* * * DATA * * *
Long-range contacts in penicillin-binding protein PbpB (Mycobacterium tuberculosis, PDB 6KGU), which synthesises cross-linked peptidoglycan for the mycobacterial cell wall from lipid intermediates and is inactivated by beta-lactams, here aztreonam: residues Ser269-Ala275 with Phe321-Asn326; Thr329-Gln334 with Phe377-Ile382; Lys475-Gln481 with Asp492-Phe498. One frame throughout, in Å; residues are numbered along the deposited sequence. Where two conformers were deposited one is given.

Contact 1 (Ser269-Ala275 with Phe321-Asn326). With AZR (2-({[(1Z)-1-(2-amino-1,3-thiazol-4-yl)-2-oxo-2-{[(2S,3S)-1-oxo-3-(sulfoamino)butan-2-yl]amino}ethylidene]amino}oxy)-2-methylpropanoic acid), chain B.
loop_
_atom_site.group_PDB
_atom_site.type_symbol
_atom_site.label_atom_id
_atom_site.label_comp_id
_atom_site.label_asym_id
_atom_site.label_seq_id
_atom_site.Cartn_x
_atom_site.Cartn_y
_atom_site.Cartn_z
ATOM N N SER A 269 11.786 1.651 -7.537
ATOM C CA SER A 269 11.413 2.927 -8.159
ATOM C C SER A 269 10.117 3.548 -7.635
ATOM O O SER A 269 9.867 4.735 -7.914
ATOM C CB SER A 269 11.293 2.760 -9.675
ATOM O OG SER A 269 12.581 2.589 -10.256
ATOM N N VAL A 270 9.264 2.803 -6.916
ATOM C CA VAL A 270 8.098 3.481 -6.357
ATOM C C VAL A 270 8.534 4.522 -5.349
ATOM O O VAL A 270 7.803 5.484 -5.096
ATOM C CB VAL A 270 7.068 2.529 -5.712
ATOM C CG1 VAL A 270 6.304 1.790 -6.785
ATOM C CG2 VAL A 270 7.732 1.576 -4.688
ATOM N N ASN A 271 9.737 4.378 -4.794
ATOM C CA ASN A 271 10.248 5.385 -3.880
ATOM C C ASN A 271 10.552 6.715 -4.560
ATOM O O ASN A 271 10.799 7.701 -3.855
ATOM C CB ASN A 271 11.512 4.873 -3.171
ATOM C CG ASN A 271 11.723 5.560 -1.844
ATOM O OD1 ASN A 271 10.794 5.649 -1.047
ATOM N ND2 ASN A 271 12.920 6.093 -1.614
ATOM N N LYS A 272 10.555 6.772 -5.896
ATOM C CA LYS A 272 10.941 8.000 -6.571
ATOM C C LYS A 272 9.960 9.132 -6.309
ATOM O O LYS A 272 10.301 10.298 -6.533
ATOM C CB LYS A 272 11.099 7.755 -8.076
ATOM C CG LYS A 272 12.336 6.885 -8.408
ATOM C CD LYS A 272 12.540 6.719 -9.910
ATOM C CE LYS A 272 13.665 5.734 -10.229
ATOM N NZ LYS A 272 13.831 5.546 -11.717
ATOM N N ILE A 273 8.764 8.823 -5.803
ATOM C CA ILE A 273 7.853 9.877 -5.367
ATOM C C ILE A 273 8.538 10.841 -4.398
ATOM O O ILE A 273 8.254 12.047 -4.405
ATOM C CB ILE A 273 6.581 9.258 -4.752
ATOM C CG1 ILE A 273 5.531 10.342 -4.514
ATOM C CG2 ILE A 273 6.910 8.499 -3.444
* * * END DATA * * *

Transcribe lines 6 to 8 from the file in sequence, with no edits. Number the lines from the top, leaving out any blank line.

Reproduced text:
_atom_site.label_atom_id
_atom_site.label_comp_id
_atom_site.label_asym_id